Over the year, people have pressed musical comedy star Faith Prince (Guys and Dolls, Little Me) to put together a cabaret act, but the Tony-winning actress could never find the time. Well, this past summer, Prince passed on three projects in order to construct "A Leap of Faith: Faith Prince in Concert," currently playing through Sept. 28 at the Public Theater's Joe's Pub. With a natural ease which belies her lack of experience in the field, Prince breezes through familiar tunes ("The Other Side of the Tracks," a scat version of "Adelaide's Lament") and obscure selections (the heartwarming "Sweet Kentucky Ham," the singularly bizarre "Animal in the Pit"), while leaving enough time in between to tell a few war stories, including the early summer stock version of On a Clear Day, where, during a duet with Prince, co-star Jack Jones forgot all of his lines. Prince took a few minutes before her Sept. 20 show to discuss her current gig and her [possible] return to Broadway.
Playbill On-Line: This is your first solo cabaret gig. How are you liking it?
Faith Prince: I'm loving it! It's one of the hardest things I've ever done, though. You're the whole show! You don't get to go off and then somebody else comes on for a couple of scenes and then you get to come back on. You keep going. It's very different.
PBOL: How long did it take to put together?
FP: We started in May. We did the Public for two nights in July, then took it out to Bay Street Theatre in Sag Harbor [Long Island]. We've been taking numbers out, putting new numbers in. So, Sept. 13 was the first time I had done that particular show.
PBOL: You seem to be concentrating on your cabaret act these days. Any reason for the emphasis?
FP: Because I had never done it. People had asked me to put something together for a long time. I had been wanting to do it, but it seemed I could never clear the schedule. You really can't be doing something else while you're doing this. I put aside three jobs this summer to concentrate on it. I just wanted to be able to tour it if I wanted to, elongate it. I just needed a good section of time to see what I needed. I'm hoping it's the kind of thing I can do on and off.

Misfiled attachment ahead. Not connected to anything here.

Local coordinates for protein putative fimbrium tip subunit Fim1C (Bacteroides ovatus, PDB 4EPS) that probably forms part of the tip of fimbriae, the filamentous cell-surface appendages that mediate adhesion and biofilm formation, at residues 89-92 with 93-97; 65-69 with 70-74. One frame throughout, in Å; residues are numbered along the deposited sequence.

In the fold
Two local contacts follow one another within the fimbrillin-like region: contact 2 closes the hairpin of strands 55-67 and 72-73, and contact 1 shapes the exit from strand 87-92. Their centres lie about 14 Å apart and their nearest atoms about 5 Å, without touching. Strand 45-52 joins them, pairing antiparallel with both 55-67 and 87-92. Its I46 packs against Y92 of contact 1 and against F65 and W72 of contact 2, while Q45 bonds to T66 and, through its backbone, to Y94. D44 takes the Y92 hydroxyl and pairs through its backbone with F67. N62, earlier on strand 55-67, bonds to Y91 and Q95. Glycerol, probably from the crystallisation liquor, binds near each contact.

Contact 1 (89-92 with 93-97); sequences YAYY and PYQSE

PBOL: The night I came, Adolph Green, Betty Comden, Phyllis Newman and Kitty Carlisle Hart were in the room. That's a pretty good audience.
FP: I'll say. They're amazing. [Comden and Green and I] formed a friendship when we did Bells Are Ringing last summer at the Kennedy Center. So, I'm close to them. And I did their tribute [at Carnegie Hall, Sept. 16-17]. PBOL: Yes, you starred in Bells Are Ringing in DC and included a song from the show in your act. Would you like to do that show in New York?
FP: Yes. We're trying to work it out to have the show come in [to Broadway] next fall. The music is just so great and nobody's ever revived it since Judy Holiday first did it. It's for a very specific personality. But, what a great piece.
PBOL: Any other dream roles?
FP: The Apple Tree, as far as revivals. Anything with Barbara Harris in it. I like On a Clear Day, obviously -- I do material from that in the show. Anything where there is a crossover between leading woman and comic actress.
PBOL: Is Barbara Harris an actress you admire?
FP: Oh! I just think she's genius.
PBOL: In these interviews, we usually ask people what is the most embarrassing thing that's ever happened to them onstage, but it sounds like that Jack Jones thing probably takes the cake. Was that in fact the strangest stage experience of your career?
FP: [Laughs] I could tell you a couple others. Once when I was doing the Encores! series, with Fiorello! -- it was the beginning of that whole thing. "Hold your script, etc." By the third night, I was feeling pretty comfortable and I thought, "I know this song," and I closed the book and started to sing -- and I went up big time. I was right in the middle of "The Very Next Man" with a 30-piece orchestra behind me. And my husband was playing trumpet. And I could hear [conductor] Rob Fisher behind me going, "She's at 56. No, she's at 62. No, 66." We were headed for a huge train wreck. And my husband instinctively knew what I had done and I suddenly heard his trumpet go, "Ba Da BA!" and I sang the next lyric and I got right back on. He saved me.
--By Robert Simonson